Thoughts on Life, Art, Photography, Technology, Teaching and Travel…..
Another semester of online teaching has come to an end. I submitted my last set of grades yesterday and woke up this morning with the realization that I didn’t have to check into the discussion boards for my various art and photography online classes. I actually have some down time until classes kick back in on January 9th. Its going to take me a day or so to get used to this change in my routine. I retired from full time college administration and teaching 2 and 1/2 years ago and after a 6 month hiatus went back to work teaching what I love and am passionate about. Art History, Computer Art and Photo Appreciation.
I love what I do and am very happy to be retired and able to work from home or anywhere there is a WiFi hot spot. Many people don’t realize just how demanding online teaching can be, especially if you teach as many courses as I do in a semester. This past fall I taught 9 classes for 5 colleges here in North Carolina. This coming Spring I’ll be teaching 8 classes for 4 colleges. This is beyond a full teaching load for any faculty member working at a college full time and takes me approximately 5 – 6 hours per day (including weekends) actively engaging students in my various courses that are on both Blackboard and Moodle LMS platforms.
Its important to note that adjunct instructors (for the most part) are only paid for the designated contact hours assigned to the class. Most of my classes are 3 contact hours per week with the exception of Computer Art where I am paid for 6 because it is a studio course and labor intensive. Contact hours were initially based on traditional classroom meeting times and have not changed when the courses migrated online. To be a proactive teacher it takes a minimum of 5-6 hours per week to do an effective job teaching one 3 credit class in the online environment.
Online classes are more labor intensive for both teachers and students due to the amount of reading, writing, research and discussion board work that is required to meet the requirements of the course. Adjunct instructors are not usually paid for the administrative work that is required by each college nor are they compensated for creating, maintaining and retooling their actual online classes that are delivered via Moodle and/or Blackboard. New adjuncts also have to spend many hours in professional development learning how to effectively use the course management system the college requires them to use for their classes.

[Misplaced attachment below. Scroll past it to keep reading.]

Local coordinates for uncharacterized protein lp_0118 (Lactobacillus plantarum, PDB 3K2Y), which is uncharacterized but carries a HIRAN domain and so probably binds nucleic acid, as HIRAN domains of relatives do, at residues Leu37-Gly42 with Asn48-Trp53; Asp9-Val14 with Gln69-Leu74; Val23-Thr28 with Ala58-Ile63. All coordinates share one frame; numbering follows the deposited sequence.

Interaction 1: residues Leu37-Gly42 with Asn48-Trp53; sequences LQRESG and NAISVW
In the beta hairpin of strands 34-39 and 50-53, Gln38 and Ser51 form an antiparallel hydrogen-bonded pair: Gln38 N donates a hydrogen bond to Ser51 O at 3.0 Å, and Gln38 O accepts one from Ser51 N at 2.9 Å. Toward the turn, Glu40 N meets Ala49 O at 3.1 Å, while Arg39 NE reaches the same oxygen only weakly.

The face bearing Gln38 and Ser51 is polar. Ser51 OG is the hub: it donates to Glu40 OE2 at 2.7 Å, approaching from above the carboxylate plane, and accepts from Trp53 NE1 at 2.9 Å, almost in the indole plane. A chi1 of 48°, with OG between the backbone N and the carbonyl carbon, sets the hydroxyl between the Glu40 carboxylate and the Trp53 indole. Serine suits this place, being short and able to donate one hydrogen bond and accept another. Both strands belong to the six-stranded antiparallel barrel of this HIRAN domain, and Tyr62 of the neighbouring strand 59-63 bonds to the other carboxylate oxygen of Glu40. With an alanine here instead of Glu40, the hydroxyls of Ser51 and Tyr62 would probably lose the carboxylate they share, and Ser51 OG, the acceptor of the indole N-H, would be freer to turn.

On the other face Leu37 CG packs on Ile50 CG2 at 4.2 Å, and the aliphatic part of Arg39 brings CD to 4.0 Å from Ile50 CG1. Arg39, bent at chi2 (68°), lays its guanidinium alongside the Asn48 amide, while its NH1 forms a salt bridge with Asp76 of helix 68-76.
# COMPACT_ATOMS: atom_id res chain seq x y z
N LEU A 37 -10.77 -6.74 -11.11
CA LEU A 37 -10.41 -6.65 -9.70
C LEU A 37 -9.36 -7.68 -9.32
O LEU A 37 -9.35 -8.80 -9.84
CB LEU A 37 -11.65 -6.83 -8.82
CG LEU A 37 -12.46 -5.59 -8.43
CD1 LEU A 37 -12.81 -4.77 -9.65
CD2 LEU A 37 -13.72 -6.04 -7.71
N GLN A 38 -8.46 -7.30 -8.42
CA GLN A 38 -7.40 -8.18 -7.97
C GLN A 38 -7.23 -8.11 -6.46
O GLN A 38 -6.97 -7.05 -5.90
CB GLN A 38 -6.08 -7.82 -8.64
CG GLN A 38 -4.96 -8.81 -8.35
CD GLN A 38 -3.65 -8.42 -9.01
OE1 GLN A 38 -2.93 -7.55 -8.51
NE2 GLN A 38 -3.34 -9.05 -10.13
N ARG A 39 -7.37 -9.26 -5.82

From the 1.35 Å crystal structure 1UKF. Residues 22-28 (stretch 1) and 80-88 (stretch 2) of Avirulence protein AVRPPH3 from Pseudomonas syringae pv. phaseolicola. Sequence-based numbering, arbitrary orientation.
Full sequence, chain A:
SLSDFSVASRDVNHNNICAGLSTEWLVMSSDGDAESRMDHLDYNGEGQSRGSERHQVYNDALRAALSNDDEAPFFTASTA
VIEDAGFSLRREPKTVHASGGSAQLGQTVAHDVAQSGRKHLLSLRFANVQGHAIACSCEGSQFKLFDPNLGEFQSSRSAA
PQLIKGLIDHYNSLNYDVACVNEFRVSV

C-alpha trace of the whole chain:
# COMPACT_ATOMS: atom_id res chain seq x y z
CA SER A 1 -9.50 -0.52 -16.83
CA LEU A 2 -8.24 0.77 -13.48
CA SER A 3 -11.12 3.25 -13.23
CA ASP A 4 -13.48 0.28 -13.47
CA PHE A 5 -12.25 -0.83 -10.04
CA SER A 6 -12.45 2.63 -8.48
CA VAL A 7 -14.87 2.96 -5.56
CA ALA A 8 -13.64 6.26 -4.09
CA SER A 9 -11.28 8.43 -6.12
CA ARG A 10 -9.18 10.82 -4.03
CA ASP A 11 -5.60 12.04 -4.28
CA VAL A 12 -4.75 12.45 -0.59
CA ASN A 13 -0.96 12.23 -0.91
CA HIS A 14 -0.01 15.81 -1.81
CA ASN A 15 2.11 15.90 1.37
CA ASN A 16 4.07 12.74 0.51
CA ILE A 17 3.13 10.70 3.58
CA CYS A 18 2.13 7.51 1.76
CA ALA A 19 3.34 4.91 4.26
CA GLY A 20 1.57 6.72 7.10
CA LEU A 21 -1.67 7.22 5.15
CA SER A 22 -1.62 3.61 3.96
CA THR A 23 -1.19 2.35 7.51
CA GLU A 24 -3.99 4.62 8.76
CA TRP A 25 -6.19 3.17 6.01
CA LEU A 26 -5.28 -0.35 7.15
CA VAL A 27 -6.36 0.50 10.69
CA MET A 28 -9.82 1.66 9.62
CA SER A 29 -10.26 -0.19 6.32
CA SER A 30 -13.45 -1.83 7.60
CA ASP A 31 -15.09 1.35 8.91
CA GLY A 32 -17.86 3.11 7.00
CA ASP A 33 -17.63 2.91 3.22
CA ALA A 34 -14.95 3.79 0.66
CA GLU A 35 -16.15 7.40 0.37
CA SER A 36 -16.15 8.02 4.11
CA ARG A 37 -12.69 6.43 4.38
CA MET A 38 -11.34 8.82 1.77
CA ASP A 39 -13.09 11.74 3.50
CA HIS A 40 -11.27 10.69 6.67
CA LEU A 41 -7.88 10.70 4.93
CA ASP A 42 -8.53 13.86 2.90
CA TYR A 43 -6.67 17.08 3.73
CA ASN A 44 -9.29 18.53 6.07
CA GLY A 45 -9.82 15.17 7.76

I’ll spend a few hours each day here at the Christmas break retooling, and updating my courses in preparation for Spring semester. This is not a complaint – just the reality of being an online adjunct. Its unfortunate (not for me) that more and more colleges are relying on adjunct instructors to teach in their various programs and cutting back on the full time faculty positions that used to offer full benefits with time designated for course preparation and design.
I was very blessed to have the opportunity to work full time in the NC Community College System for 30+ years and retire with a full pension. I now have a much better understanding of what it’s like to be an adjunct instructor and can empathize with teachers that have to hustle to make ends meet on adjunct pay with no benefits and no compensation for the time they put into developing their courses. This is just the reality of the situation at this point in time, at least from my perspective and personal experience. It seems every semester we are asked to do more administrative work such as keeping online attendance, 10% reports, professional development reports, drop forms, view powerpoints and be tested on college regulations, submit grade reports and success rate breakdowns.
As I said….this blog post is not meant to be a complaint about online adjunct teaching….it is just my observations here as I close out another semester of teaching online. I love what I do and am very lucky to have the opportunity and skill sets to do it. New teachers just need to be aware of the reality of online teaching – especially adjunct instructors.